This situation opens the door to a return to politicized intelligence, as analysts grow fearful of contradicting the dire claims made by senior officials. Instead of intelligence analysis informing policy, the danger is that policymakers will stake out positions and then expect the analysts to fall into line.
Inside the CIA, the appointment of a weak CIA director, Leon Panetta, has left in place many of the operational ideologues who were responsible for secret prisons, abusive interrogations, torture and renditions. Obama has contributed to a continuation of the old ways by failing to appoint a statutory Inspector General, a position that has been vacant for nearly his entire first term.
President Obama will likely lack a handle on this deteriorating national security situation until he realizes that Afghanistan is not central to the terrorism threat against the United States and that the stability of Pakistan is far more important to U.S. security in South and Southwest Asia.
Sending more troops and resources into Afghanistan does not begin to address the threat of international terrorism, and no amount of economic assistance to Pakistan will buy support from Islamabad.
In 1987, the new Soviet President Mikhail Gorbachev called Afghanistan a “bleeding wound” and began the process of withdrawal. However, in 2010, since General McChrystal called Afghanistan a “bleeding wound,” there has been no sign of a U.S. withdrawal strategy. Instead, General Petraeus is once again brandishing the notion of victory.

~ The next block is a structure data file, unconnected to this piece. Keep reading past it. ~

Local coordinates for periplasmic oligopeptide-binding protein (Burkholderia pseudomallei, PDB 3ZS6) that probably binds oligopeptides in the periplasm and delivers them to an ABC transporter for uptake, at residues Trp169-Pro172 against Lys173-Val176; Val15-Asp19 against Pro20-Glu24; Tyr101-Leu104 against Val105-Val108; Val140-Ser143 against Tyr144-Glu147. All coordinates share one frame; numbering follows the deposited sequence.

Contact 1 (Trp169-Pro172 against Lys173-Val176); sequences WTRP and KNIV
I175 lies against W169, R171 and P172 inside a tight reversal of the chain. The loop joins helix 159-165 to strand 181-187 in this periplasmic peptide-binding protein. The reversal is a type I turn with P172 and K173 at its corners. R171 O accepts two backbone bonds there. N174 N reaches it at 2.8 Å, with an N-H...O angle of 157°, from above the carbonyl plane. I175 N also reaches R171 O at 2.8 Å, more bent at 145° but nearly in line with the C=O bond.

Until there is some indication that President Obama can stand up to the Pentagon and the Congress (and to some extent, the corporate media) on issues such as Afghanistan, defense spending, and homeland security, the serious domestic needs of the country will continue to go wanting and the United States will become increasingly isolated in the world.
Finally, the president must understand the wisdom of President Dwight D. Eisenhower, who “strongly believed that the United States — indeed, any nation — could only be as militarily strong as it was economically dynamic and fiscally sound.”
Instead, the United States has developed a garrison mentality – and has become economically stagnant and strategically insolvent. Until President Obama recognizes the need for military restraint, the United States will continue to blunder unilaterally into unnecessary confrontations.
He needs to learn from his presidential hero, Abraham Lincoln, who understood when conflicts were essential for the nation's survival and when they weren't. Lincoln opposed the war with Mexico from 1846-48, but called the Civil War -- the fight to save the Union -- an “issue which can only be tried by war and decided by victory.”
The war in Afghanistan is not that kind of war. Indeed, American use of force since the end of the Cold War has served only to weaken the nation, draining resources and costing the lives of far too many fighting men and women.
One would hope that Obama has learned from the McChrystal affair that he needs to shake up his national security team – and his own thinking.
Melvin A. Goodman, a senior fellow at the Center for International Policy and adjunct professor of government at Johns Hopkins University, spent 42 years with the CIA, the National War College, and the U.S. Army. His latest book is Failure of Intelligence: The Decline and Fall of the CIA.